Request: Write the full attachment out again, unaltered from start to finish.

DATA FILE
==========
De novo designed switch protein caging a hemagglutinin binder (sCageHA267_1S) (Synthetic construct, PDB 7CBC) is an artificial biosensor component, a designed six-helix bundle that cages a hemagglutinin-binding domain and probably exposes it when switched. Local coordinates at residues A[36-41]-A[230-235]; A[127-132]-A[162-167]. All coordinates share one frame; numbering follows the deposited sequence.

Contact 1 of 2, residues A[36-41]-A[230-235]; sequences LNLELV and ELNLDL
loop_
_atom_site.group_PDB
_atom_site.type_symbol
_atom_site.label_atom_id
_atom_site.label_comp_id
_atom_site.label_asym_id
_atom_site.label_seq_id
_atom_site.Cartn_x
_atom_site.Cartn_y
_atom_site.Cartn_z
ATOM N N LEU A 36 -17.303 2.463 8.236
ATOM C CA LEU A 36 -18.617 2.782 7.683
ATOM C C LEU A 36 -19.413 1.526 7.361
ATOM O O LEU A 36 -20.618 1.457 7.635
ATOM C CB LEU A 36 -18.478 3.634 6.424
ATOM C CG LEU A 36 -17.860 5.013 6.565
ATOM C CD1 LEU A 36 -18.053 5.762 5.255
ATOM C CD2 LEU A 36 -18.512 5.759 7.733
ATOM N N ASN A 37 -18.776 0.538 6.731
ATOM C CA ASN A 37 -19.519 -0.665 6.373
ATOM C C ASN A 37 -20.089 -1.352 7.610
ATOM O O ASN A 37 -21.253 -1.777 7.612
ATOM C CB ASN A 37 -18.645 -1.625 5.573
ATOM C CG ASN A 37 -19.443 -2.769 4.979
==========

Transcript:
De novo designed switch protein caging a hemagglutinin binder (sCageHA267_1S) (Synthetic construct, PDB 7CBC) is an artificial biosensor component, a designed six-helix bundle that cages a hemagglutinin-binding domain and probably exposes it when switched. Local coordinates at residues A[36-41]-A[230-235]; A[127-132]-A[162-167]. All coordinates share one frame; numbering follows the deposited sequence.

Contact 1 of 2, residues A[36-41]-A[230-235]; sequences LNLELV and ELNLDL
loop_
_atom_site.group_PDB
_atom_site.type_symbol
_atom_site.label_atom_id
_atom_site.label_comp_id
_atom_site.label_asym_id
_atom_site.label_seq_id
_atom_site.Cartn_x
_atom_site.Cartn_y
_atom_site.Cartn_z
ATOM N N LEU A 36 -17.303 2.463 8.236
ATOM C CA LEU A 36 -18.617 2.782 7.683
ATOM C C LEU A 36 -19.413 1.526 7.361
ATOM O O LEU A 36 -20.618 1.457 7.635
ATOM C CB LEU A 36 -18.478 3.634 6.424
ATOM C CG LEU A 36 -17.860 5.013 6.565
ATOM C CD1 LEU A 36 -18.053 5.762 5.255
ATOM C CD2 LEU A 36 -18.512 5.759 7.733
ATOM N N ASN A 37 -18.776 0.538 6.731
ATOM C CA ASN A 37 -19.519 -0.665 6.373
ATOM C C ASN A 37 -20.089 -1.352 7.610
ATOM O O ASN A 37 -21.253 -1.777 7.612
ATOM C CB ASN A 37 -18.645 -1.625 5.573
ATOM C CG ASN A 37 -19.443 -2.769 4.979